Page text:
We were impressed by the majority of the economic data released during the month. While there was some weakness in the housing industry, with new and pending home sales missing expectations, by and large most of the other indicators seemed quite positive. Second quarter GDP surpassed expectations, coming in at an annualized growth rate of 4%. Jobless claims continued to reach their best levels for the current expansion. As did the Conference Board’s measure of consumer sentiment which jumped meaningfully from the prior month’s reading. According to data from the Federal Reserve, U.S. loans and leases increased by 7.7% in the second quarter, marking their best pace in over 5 years.
Consistent with the rebound in economic activity, corporate earnings also fared well in the second quarter. Revenues in particular have been quite healthy. As of this writing, with approximately three-quarters of S&P 500 companies having reported, revenues are on pace to grow over 4%, which would mark the best pace since the first quarter of 2012. Moreover, approximately two-thirds of companies have exceeded expectations on the top line, the best ratio since 2011. Finally, it is noteworthy that estimates did not come down meaningfully in the weeks leading up to second quarter earnings season, as is often the case. This suggests that the expectations bar was set higher for the current period, making the results that much more impressive.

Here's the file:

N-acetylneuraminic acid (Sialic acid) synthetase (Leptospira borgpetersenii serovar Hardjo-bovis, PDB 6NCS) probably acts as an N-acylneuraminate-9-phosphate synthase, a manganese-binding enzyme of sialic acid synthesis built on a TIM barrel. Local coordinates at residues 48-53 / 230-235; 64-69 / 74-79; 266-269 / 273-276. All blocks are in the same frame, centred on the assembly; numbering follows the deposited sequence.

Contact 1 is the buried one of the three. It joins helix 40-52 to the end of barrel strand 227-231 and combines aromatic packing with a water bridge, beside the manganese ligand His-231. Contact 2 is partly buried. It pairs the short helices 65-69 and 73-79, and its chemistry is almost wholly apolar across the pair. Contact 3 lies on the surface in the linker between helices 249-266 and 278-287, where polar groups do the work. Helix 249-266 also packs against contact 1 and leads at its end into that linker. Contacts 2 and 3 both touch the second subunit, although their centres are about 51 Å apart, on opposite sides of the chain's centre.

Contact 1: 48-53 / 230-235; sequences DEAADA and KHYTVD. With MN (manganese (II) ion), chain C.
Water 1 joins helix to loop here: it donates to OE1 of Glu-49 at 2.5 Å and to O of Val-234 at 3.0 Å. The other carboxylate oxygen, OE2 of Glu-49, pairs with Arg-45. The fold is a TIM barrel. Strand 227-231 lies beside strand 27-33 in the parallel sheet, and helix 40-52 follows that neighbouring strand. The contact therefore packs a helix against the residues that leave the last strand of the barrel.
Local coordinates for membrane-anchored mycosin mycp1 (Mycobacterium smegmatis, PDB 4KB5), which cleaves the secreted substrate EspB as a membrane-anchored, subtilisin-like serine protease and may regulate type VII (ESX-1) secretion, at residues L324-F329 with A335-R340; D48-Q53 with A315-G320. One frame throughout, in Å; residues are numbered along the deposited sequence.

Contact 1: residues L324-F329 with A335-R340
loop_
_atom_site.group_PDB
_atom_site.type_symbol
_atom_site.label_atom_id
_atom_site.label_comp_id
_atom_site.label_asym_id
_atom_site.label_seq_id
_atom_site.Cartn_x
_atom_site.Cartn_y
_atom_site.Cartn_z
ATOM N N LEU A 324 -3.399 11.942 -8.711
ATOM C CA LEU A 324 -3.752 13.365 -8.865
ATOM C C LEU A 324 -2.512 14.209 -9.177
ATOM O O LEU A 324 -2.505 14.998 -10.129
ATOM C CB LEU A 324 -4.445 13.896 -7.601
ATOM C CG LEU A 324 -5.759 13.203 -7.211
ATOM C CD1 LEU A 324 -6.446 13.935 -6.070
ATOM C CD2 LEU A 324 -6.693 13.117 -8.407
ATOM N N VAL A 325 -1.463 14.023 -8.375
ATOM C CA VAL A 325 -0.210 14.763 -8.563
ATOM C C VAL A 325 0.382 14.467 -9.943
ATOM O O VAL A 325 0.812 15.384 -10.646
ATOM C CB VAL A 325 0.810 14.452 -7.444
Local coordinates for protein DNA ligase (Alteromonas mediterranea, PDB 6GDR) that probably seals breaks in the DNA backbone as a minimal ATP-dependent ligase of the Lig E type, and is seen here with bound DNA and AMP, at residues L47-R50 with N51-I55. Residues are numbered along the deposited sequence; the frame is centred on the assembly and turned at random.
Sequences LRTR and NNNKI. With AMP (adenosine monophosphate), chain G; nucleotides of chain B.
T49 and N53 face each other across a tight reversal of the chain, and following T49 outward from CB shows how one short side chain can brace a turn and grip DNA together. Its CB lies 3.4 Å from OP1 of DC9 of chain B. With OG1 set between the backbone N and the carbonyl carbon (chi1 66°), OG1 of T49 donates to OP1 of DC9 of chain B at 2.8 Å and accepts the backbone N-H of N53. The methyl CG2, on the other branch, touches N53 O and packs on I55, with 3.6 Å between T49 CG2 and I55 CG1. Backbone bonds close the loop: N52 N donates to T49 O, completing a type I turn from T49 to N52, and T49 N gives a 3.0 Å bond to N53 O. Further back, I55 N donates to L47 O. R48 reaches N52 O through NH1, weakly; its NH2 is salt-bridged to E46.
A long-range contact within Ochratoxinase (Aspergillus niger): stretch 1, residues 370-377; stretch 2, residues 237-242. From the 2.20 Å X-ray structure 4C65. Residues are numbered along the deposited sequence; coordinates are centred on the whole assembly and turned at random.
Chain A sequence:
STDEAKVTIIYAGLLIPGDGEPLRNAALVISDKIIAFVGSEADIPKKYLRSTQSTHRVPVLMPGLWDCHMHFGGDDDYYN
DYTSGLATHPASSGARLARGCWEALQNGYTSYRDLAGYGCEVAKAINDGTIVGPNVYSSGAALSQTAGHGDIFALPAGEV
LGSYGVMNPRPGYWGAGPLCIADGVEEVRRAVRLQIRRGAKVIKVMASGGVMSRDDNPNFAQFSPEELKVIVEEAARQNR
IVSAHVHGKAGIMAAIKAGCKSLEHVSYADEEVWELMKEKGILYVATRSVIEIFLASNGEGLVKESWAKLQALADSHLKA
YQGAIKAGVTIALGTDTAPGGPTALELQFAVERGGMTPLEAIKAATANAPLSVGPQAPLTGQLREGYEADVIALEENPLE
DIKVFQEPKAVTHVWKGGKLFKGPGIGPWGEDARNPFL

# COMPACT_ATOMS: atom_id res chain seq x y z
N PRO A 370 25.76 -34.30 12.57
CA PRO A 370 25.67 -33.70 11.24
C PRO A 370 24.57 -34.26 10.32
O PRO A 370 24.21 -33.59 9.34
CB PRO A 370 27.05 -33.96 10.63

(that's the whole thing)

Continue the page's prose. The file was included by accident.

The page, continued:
We maintain a constructive view on the market going forward, though we do see the general risk level as having increased modestly in recent weeks.
Positive indicators include an improving U.S. economy, still highly accommodative global central banks, and strong corporate earnings. While the Fed continues to reduce its quantitative easing program, short term rates remain at near zero levels and are expected to remain there for at least the next several months. The ECB has announced new measures in recent months and has also noted that it is working on the framework for an asset purchase program. We believe that should the European economy falter, this program could be expedited. In our view, this combination of positive indicators should bode well for stocks going forward.
As noted, we are not yet overly concerned about the current level of sanctions imposed on Russia. Should new and more onerous measures be taken, however, it is plausible that they could have material ramifications for the European economy and throughout global capital markets. Other risks include the bond market becoming concerned with rising levels of domestic inflation. This could lead to a sharp run up in interest rates, which we believe would adversely impact equity prices. However, in that regard we note that the latest reading of the core price index of personal consumption expenditures rose just 1.5% in June from the prior year, a level still moderately below the Fed’s 2% target.
Consistent with our view that risks have increased somewhat of late, we have raised cash levels to modestly de-risk the portfolio. We also reduced our overweight in the Industrials area, primarily for stock specific reasons. We would characterize these as moderate steps as we still maintain an overall positive outlook on the market. As always, we are closely monitoring the key risk factors that we have identified, and stand ready to take further action should we feel that conditions warrant.